COMEDIAN JIMMY CARR is to pay around £500,000 in tax after leaving the controversial K2 tax avoidance scheme that left him paying a rate of just 1%.
As a result, his company is now paying full corporation tax. The legal, but infamously “morally repugnant” scheme worked by transferring salaries into a Jersey-based trust, which lent investors back the money. As the loan could technically be recalled, it was not subject to income tax. It sheltered £168m from the taxman annually.
As a result of the revelations, Carr became the face of the government’s battle against tax avoidance, with the prime minister branding the comedian’s tax affairs “dodgy” during a state visit to Mexico.
But the comic’s latest accounts for his business, FN Good Ltd, for the year ending April 2013, reveal it made a £2.5m profit, the Mirror reports. The tax bill is based on 23% of his earnings.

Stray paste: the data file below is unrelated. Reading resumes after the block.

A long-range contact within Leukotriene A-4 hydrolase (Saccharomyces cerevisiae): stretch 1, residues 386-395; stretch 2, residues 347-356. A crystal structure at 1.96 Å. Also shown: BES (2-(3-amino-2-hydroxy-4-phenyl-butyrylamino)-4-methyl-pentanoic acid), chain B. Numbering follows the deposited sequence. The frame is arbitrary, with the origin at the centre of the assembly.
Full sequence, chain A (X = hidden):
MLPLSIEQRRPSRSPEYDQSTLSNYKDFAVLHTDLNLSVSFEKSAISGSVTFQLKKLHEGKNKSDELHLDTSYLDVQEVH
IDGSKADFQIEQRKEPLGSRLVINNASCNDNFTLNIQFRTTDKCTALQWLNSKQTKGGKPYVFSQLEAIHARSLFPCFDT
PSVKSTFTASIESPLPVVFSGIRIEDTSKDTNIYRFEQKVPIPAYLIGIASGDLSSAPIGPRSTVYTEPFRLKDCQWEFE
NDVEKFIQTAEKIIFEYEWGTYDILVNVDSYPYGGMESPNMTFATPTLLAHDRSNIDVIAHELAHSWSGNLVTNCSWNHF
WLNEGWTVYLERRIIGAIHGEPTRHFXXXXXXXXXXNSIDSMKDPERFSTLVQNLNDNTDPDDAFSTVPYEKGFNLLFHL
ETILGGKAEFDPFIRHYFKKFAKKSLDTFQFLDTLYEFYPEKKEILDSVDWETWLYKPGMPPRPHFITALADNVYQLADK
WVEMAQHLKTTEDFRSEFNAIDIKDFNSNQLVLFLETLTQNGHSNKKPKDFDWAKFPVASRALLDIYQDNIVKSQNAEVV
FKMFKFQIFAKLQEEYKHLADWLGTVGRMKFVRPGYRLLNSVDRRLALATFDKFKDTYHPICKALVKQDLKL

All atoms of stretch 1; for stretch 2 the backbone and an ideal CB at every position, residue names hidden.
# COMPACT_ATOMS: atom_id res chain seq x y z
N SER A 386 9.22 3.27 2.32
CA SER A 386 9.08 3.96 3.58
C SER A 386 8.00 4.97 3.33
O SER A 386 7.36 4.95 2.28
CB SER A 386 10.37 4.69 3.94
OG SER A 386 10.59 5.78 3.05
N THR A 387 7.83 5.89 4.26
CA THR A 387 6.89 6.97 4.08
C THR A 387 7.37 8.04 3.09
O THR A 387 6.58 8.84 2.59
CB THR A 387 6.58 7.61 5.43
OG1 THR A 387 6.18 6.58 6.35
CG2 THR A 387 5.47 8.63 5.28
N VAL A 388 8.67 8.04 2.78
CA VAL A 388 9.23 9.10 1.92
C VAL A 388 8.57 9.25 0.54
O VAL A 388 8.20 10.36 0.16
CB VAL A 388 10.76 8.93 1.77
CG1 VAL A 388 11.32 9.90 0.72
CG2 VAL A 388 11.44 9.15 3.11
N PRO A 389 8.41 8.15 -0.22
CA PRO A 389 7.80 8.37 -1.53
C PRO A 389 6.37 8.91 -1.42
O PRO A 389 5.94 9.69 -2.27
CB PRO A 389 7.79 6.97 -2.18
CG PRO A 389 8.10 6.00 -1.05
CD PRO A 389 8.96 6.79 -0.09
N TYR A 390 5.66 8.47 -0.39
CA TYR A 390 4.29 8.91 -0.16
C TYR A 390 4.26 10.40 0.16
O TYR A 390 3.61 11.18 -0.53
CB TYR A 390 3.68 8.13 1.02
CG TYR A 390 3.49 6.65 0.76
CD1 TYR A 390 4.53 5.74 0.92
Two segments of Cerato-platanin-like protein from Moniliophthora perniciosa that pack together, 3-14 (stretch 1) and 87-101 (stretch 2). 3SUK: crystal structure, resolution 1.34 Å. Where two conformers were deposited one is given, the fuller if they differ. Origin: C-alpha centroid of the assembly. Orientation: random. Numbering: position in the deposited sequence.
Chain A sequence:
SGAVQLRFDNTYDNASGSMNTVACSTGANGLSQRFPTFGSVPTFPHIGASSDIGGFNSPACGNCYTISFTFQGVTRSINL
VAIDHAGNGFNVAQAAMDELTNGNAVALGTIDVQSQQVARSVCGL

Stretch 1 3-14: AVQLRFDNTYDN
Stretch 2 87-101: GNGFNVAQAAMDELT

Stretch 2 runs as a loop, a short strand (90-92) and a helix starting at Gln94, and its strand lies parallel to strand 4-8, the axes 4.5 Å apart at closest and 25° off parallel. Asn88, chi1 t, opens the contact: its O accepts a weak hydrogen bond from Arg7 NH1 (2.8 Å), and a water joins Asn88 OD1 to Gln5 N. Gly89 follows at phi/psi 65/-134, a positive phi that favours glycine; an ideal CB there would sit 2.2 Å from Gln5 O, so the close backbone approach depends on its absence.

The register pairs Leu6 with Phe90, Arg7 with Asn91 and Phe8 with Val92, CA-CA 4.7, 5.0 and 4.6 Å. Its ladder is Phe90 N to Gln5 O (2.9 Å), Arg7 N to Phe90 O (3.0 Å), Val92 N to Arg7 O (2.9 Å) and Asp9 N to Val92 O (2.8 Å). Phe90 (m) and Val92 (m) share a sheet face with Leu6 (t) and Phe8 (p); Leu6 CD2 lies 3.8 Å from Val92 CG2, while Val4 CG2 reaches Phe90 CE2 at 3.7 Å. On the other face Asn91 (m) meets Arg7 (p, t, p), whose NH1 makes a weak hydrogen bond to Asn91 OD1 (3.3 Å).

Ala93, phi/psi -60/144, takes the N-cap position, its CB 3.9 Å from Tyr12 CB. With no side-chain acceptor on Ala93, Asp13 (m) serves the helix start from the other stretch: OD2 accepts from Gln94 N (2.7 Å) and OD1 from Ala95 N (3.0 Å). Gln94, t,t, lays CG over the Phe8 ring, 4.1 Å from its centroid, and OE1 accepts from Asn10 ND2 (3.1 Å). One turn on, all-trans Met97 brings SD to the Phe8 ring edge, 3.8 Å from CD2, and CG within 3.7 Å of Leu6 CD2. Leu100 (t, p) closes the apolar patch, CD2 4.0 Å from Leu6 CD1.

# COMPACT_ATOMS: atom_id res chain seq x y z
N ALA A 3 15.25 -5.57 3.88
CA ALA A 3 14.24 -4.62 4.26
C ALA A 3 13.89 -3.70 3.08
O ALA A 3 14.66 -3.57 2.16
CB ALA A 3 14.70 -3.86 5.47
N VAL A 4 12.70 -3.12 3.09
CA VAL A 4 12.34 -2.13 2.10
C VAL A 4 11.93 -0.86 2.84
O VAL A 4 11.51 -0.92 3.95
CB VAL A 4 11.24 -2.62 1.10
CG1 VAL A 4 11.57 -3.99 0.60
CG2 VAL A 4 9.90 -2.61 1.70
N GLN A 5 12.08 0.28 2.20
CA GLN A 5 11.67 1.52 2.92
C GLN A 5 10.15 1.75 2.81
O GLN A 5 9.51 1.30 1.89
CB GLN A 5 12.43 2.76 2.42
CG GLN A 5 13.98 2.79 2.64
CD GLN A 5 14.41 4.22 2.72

His tweeted apology at the time read: “I met with a financial adviser and he said, ‘do you want to pay less tax? It’s totally legal’. I said ‘yes’. I now realise I’ve made a terrible error of judgment.”
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The ATT had previously expressed concern that the legislation was overly complex and created unnecessary complications within the practical working of the new allowances
Introduced in 2013 to encourage R&D investment, the scheme allows UK businesses to pay only 10% corporation tax on profits derived from any UK or certain EU patents
Yet, KPMG’s annual survey shows that the UK is still an attractive place to do business, despite falling in rankings in tax competitiveness and FDI appeal
Following recent issues with HMRC’s personal tax computation software, Brian Palmer of the AAT questions whether the government’s implementation timeframe for Making Tax Digital is realistic